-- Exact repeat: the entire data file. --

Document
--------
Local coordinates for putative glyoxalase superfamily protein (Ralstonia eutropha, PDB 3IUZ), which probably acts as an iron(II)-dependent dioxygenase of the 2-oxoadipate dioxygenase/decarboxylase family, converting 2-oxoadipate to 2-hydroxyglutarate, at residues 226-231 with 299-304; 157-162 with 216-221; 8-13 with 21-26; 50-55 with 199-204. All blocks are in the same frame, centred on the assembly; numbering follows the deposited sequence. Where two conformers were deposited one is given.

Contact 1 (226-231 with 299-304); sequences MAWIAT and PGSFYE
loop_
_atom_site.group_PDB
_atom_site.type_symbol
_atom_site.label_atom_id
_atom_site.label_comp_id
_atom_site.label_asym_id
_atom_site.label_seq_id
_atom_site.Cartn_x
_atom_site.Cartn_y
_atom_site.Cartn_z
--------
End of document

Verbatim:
Local coordinates for putative glyoxalase superfamily protein (Ralstonia eutropha, PDB 3IUZ), which probably acts as an iron(II)-dependent dioxygenase of the 2-oxoadipate dioxygenase/decarboxylase family, converting 2-oxoadipate to 2-hydroxyglutarate, at residues 226-231 with 299-304; 157-162 with 216-221; 8-13 with 21-26; 50-55 with 199-204. All blocks are in the same frame, centred on the assembly; numbering follows the deposited sequence. Where two conformers were deposited one is given.

Contact 1 (226-231 with 299-304); sequences MAWIAT and PGSFYE
loop_
_atom_site.group_PDB
_atom_site.type_symbol
_atom_site.label_atom_id
_atom_site.label_comp_id
_atom_site.label_asym_id
_atom_site.label_seq_id
_atom_site.Cartn_x
_atom_site.Cartn_y
_atom_site.Cartn_z